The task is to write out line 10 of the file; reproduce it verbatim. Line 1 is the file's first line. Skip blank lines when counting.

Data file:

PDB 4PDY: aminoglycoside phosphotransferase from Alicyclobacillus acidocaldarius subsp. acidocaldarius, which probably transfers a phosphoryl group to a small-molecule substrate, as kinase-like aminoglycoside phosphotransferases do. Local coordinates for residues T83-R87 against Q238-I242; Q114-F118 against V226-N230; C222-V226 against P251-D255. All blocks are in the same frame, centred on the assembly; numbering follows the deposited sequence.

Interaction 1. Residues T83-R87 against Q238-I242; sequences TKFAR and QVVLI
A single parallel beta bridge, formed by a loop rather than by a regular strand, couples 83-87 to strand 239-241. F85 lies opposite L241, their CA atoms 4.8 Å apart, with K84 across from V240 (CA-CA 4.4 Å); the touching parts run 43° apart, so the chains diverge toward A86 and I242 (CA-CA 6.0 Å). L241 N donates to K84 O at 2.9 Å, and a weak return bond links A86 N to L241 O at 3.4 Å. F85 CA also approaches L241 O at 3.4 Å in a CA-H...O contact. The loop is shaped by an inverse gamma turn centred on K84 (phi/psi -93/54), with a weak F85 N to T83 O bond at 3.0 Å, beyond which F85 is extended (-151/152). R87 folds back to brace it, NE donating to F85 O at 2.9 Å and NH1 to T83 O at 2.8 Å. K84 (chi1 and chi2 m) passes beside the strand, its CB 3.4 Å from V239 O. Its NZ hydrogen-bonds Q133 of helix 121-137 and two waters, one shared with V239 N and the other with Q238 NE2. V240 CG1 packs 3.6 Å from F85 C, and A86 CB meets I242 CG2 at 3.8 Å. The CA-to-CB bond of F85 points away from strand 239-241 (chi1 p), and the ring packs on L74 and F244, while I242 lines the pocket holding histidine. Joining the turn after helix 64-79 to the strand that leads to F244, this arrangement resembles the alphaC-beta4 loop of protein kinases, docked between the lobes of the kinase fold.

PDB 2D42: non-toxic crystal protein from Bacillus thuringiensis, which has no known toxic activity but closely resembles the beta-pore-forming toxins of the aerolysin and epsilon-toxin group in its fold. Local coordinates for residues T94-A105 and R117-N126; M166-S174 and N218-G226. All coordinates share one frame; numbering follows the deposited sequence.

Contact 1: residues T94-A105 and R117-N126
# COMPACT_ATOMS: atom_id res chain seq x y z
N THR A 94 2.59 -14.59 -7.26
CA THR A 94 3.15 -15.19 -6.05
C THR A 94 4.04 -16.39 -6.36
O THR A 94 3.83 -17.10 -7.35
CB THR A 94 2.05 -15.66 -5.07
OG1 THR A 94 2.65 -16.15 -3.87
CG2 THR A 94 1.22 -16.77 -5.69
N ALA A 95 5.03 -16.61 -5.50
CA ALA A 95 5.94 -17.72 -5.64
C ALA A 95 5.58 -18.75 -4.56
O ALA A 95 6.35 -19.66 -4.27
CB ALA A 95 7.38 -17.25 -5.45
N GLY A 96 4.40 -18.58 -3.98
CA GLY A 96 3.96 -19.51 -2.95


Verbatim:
O THR A 94 3.83 -17.10 -7.35